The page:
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Stimulus Package Boosts Green Efforts

Matthias Voss and Matthew Bisley, SCMP – Updated on Jan 05, 2009

The 4 trillion yuan (HK$4.55 trillion) stimulus package announced last month by the central government gives impetus to energy efficiency development and opportunities on the mainland.

The 2007 Energy Conservation Law came into force on April 1 last year against a backdrop of a fast-growing economy and rise in demand energy and fuel prices, a growing awareness of environmental issues and increasing world pressure on developing economies including China to use environmentally friendly and technologically advanced energy sources. While economic circumstances have since changed, the stimulus revitalises opportunities in the energy sector arising from the Energy Conservation Law.

The law has three principal goals: to promote policies for energy conservation and environmental protection; to restrict the development of high-energy consumption and high-pollution industries; and to encourage the development of energy-saving and environmentally friendly industries.

It proposes many policy initiatives to achieve energy conservation ranging from passive measures – education, energy efficiency labelling, accreditation systems for products, publication of energy use statistics and awards systems for energy conservation achievement – to more direct measures such as government funding, tax incentives, subsidies, prohibitions on the use of high energy consuming or polluting technologies, introduction of maximum emission standards for motor vehicles and focused government procurement of energy-saving products.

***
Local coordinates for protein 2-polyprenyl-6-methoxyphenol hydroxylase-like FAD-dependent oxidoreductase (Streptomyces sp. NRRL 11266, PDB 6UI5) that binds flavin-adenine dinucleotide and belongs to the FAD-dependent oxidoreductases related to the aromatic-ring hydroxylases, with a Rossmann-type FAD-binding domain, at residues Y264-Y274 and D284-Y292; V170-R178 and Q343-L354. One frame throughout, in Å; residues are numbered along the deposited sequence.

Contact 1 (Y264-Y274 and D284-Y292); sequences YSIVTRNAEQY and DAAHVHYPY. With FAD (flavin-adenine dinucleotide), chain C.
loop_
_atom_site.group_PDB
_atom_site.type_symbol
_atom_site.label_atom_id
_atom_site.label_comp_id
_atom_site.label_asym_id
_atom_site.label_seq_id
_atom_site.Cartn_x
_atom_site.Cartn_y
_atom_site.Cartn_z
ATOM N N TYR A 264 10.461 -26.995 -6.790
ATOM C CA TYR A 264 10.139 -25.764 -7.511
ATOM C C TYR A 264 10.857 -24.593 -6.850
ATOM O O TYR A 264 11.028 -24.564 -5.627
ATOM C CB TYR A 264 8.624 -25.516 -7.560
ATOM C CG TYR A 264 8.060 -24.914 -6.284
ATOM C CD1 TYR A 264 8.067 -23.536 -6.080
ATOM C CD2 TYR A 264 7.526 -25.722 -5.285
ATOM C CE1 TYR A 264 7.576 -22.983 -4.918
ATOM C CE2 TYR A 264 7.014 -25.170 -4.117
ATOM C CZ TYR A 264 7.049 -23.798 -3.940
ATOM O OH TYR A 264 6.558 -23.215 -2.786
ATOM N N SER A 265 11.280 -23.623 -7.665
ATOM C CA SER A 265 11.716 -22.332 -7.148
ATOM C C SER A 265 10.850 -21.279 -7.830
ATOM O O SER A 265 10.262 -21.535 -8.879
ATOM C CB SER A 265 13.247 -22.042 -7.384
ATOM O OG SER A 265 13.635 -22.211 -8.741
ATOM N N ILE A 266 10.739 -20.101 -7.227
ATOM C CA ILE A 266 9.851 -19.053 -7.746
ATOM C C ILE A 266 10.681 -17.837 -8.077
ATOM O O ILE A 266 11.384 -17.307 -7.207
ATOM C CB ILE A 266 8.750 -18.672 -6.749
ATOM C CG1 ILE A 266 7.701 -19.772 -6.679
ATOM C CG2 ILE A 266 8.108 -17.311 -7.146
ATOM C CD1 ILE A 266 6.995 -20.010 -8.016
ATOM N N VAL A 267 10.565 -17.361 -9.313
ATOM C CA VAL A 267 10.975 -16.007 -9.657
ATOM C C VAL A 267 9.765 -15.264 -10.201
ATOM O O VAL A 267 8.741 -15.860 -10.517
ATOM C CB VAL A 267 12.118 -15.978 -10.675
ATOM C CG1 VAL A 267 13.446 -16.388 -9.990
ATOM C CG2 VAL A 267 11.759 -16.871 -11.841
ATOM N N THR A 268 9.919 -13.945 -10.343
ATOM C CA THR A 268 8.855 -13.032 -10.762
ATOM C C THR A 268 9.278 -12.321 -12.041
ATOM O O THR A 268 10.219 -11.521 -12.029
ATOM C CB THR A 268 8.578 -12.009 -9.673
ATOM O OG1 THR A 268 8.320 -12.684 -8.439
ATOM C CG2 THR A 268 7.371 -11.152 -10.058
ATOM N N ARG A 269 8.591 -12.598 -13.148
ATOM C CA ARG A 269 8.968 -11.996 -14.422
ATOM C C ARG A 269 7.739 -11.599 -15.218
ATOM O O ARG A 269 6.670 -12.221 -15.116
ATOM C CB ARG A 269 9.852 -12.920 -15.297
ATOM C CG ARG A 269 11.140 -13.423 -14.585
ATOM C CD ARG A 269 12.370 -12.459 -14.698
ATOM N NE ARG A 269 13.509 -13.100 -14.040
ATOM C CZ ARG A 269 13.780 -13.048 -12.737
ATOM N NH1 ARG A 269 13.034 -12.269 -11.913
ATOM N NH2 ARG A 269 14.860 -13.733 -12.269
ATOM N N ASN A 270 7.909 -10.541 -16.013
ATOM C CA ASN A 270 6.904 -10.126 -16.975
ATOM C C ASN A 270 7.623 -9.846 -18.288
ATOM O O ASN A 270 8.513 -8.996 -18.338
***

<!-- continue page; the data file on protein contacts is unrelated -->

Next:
The law is supported by regulations in specific sectors. Banks, for example, are required to monitor and actively support energy-efficiency projects while developers must incorporate energy-efficient technologies into new projects.

The present economic environment is vastly different from that existing when the law was introduced, threatening the opportunities expected to arise from the new law. There has been a general slowdown in the Chinese economy and oil prices have dropped, making the introduction of energy-efficient technologies relatively more expensive.

However, the State Council’s announcement that one of the 10 measures of the stimulus package is the enhancement of environmental and ecological development makes the prospects of this sector brighter.

The law supported by the stimulus package creates opportunities for participants in the energy sector, including manufacturers of energy-efficient products and technologies, real estate developers, architects, banks, leasing companies, project sponsors, consultants and advisers.

The new regulatory environment should also foster collaboration. For example, manufacturers may link up with financiers or leasing companies to promote sales of their products, and manufacturers and financiers may co-operate with government entities for particular government initiatives. Independent of the new regulatory environment, the energy-efficiency market has already started to develop with support from international financial organisations such as International Finance Corp and Asian Development Bank.

Matthias Voss is a partner of the banking practice at Allen & Overy in Shanghai and Matthew Bisley is a counsel of the banking practice in Shanghai

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